I’m not minimizing our growth as a people but our history should put things into perspective.
Aside from the newfound glory we experience from our technological treasures and other freedoms, there are universal bonds that connect us all.

Many of us have experienced our fair share of teenage angst, love and loss, struggle and internal battle, pain and sensation, joy and laughter, self-doubt, and hard work. Uncertainty and the inability to predict the future is a universal phenomenon. Strangers can share a laugh. It’s part of the human experience – which we share. We all make mistakes. We are all somebody’s child. We have a heart in our chests! Why so serious? LIGHTEN UP.

There are 7 billion people in the world, yet we cannot even agree on how we all got here. Sure we may have managed to find work, meaning, love, and fun but we were all thrown into existence, many times having to figure it out by ourselves. Rarely do we stop and think that we are moving 1000 mph on earth (trip on that!) and that it comes full circle every 24 hours. We are small. Don't get-ego death but it is true.

As my good friend so eloquently put it:

"Everybody poops." 

So don't hesitate to let your guard down and truly connect with the people around you. We may have a lot more in common than you think.

Surely, we are all unique. But the people who truly understand their worth and are confident with who they REALLY are, don’t spend their energy playing pretend.

We are all part of the human race. Ideally, we can all find equilibrium and know when to put up our proverbial fences and when to let our guard down. How to not be too open and never be too closed. When to be professional and when to have personality.

Many thinkers have pleaded for the use of empathy and emotional intelligence in our interactions. These useful tools can strengthen ties that bind us together as emotional beings and pave the way for closer human connections that we all crave.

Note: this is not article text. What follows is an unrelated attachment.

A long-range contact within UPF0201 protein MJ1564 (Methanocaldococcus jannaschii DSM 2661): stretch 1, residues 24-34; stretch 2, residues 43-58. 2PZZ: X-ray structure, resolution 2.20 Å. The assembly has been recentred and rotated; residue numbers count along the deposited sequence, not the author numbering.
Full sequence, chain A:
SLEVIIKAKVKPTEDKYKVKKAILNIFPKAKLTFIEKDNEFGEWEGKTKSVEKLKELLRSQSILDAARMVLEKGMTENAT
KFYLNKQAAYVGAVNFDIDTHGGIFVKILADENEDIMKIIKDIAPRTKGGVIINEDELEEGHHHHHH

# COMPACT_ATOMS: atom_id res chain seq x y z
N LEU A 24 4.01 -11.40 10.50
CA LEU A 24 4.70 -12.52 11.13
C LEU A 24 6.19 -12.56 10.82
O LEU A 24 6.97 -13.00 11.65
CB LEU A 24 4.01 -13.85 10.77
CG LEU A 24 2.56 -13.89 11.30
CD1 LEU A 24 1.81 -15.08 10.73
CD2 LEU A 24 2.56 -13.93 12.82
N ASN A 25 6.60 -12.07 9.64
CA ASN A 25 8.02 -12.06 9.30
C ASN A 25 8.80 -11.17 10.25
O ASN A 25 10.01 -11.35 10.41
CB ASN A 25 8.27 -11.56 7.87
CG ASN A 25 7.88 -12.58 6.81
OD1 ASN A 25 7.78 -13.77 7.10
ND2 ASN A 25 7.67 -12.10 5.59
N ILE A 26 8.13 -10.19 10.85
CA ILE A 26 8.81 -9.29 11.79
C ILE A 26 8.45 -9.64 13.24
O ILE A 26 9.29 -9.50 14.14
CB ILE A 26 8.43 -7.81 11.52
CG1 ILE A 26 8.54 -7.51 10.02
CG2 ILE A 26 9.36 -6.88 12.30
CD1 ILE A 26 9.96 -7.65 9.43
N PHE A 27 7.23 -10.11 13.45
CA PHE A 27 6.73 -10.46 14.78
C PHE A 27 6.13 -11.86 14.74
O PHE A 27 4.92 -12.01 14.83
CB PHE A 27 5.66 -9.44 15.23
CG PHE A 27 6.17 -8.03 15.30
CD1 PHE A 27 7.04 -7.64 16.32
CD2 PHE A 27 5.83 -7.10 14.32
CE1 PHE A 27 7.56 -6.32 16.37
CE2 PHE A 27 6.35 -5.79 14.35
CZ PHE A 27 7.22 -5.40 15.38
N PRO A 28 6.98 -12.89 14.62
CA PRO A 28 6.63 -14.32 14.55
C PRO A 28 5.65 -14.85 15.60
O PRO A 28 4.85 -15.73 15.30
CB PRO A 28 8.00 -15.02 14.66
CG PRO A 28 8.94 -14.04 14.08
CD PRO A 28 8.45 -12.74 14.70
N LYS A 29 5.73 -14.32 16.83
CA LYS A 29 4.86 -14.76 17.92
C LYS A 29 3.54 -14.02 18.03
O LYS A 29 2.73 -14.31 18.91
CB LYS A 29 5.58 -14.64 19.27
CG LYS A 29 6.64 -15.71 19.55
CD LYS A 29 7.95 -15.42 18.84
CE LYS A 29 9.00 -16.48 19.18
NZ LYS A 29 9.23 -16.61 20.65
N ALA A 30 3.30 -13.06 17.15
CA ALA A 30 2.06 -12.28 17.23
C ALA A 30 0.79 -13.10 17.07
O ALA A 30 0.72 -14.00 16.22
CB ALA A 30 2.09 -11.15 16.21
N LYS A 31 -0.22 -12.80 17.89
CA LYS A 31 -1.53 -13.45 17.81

We are all human. We are all growing. We are all in this thing together.


  1. Interesting that you can get all this from reading a list of credentials. Although I agree that people sometimes get too caught up in the narishkeit of the world, as well as their professional lives I do think there is a validity in having a professional life. I don't think that listing "learned to burp my baby" is something you put on your resume and that is because very honestly business is business. It's professional, to the point, and that's all it's worth. It's getting something done. And it's a very small part of who you are as a person. How much you let it take over your life is your decision.

  2. very true and well put.
    I like your fire!
    I guess that it's a juggle act to balance work and family and social and personal lives.
    Honestly, I just can't take the formalities. The rigid, proper walls that we put up as if noone recognizes that its a game. We're all human.
    As with all things, this too requires a balance.